Safe Sport Malaysia insists fight to provide safe sports environments must continue

President of Safe Sport Malaysia (SSM), Sarina Sundara Rajah, still hopes that someone will champion the Malaysia Safe Sport Act, as it will provide the authority and scope to address abuse and misconduct in sports beyond the national level.

She said this today, to commemorate International Safe Sport Day.

Former Youth and Sports minister Datuk Seri Ahmad Faizal Azumu was to have presented the first draft of the Act last December but lost his seat in Malaysia’s 15th General Election on Nov 19.

Hannah Yeoh, who took over the portfolio, had initially said that she would continue, but decided against tabling the bill in February. She opted to go with a Safe Sport Code, another initiative carried out during Ahmad Faizal’s time in office.

As Acts cannot be tabled and passed overnight, Ahmad Faizal had instructed his officers to also work on a Safe Sport Code that would compel Malaysian sports associations to adhere to, and act as a ‘tribunal’, protecting victims and whistleblowers.

“The Safe Sport Code is necessary but was intended to incorporate the implementation of legal oversight (Safe Sport Act) and independent oversight (Safe Sport Centre),” said Sarina.

“Federal laws prosecuting abuse are a starting point, but there is also a need for sport-specific laws.

“This approach to legislative initiatives has proven to be especially effective for policymakers to plug legal loopholes and sharpen laws in addressing abuse in sports.”

The former national gymnast said there is an urgent need to embrace an independent reporting and adjudication mechanism, which is necessary to ensure that allegations of abuse or misconduct are dealt with impartially and transparently, free from political interference.

Additionally, there are opportunities to work with sports bodies to help them improve their responses to abuse-related concerns. Significant support is needed to facilitate safe reporting and provide those whose rights have been violated to seek remedy, legal aid, or pastoral care.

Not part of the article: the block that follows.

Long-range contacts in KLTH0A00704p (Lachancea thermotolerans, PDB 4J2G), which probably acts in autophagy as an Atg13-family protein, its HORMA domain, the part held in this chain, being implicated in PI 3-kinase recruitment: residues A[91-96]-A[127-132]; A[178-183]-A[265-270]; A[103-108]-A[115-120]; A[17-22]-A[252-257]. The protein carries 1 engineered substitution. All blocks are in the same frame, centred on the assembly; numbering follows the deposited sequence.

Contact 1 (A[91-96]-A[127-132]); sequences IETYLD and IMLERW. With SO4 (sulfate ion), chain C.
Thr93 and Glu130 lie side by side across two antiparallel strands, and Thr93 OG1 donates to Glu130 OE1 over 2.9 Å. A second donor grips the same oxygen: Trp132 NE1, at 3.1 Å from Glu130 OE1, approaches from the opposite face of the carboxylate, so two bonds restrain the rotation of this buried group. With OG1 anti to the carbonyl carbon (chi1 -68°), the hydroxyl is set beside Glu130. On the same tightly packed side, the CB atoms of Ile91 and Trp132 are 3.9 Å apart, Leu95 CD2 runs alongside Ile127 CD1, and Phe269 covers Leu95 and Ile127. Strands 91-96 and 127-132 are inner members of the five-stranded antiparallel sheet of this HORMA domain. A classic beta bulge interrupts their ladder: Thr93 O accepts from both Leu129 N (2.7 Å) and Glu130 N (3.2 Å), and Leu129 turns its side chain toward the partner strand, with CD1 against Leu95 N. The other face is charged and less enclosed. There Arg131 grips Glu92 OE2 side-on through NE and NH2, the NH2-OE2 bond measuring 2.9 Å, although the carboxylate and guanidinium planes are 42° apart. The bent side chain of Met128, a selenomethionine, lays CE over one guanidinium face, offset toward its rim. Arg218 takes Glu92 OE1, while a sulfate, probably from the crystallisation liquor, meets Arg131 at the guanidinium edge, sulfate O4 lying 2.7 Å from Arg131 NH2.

“The Safe Sport Code establishes guidelines and standards for creating safe and respectful sports environments for athletes, coaches, officials, and other participants,” said Sarina.

“As we consider ways to administer the Safe Sport Code for federally-funded sports organisations, it is necessary to define clear action plans. It involves allocating the proper resources and developing the required skills.

“Additionally, those in sports should take time to familiarise themselves with athlete safety fundamentals and best practices.”

Separately, Sarina said it was imperative to recognise that building a secure sports environment is a shared obligation. Everyone has a role in supporting efforts to create safe and respectful sports environments for athletes, coaches, officials, and other participants.

Sarina paid tribute to the brave survivors and advocates who had tirelessly dedicated themselves to fighting abuse in sports and other areas.

“Their courage is an inspiration. We must continue to work together to ensure that abuse has no place in our society,” she said.

“We must continue normalising discussions around these once-taboo topics, so that athletes can openly share their experiences without fear of criticism. This is crucial in creating a safe and supportive environment.”

Sarina said her advocacy work in Safe Sport centres around athlete safety, empowerment, and welfare.

“Other initiatives include awareness-raising activities that expand our reach, so that more people will learn about making sports safe and accessible to all.

“We pursue this goal by facilitating informed and constructive conversations with each target audience to create a shared understanding of the problem.

“I am inspired and motivated by the knowledge that we can affect meaningful change by speaking up,” she added.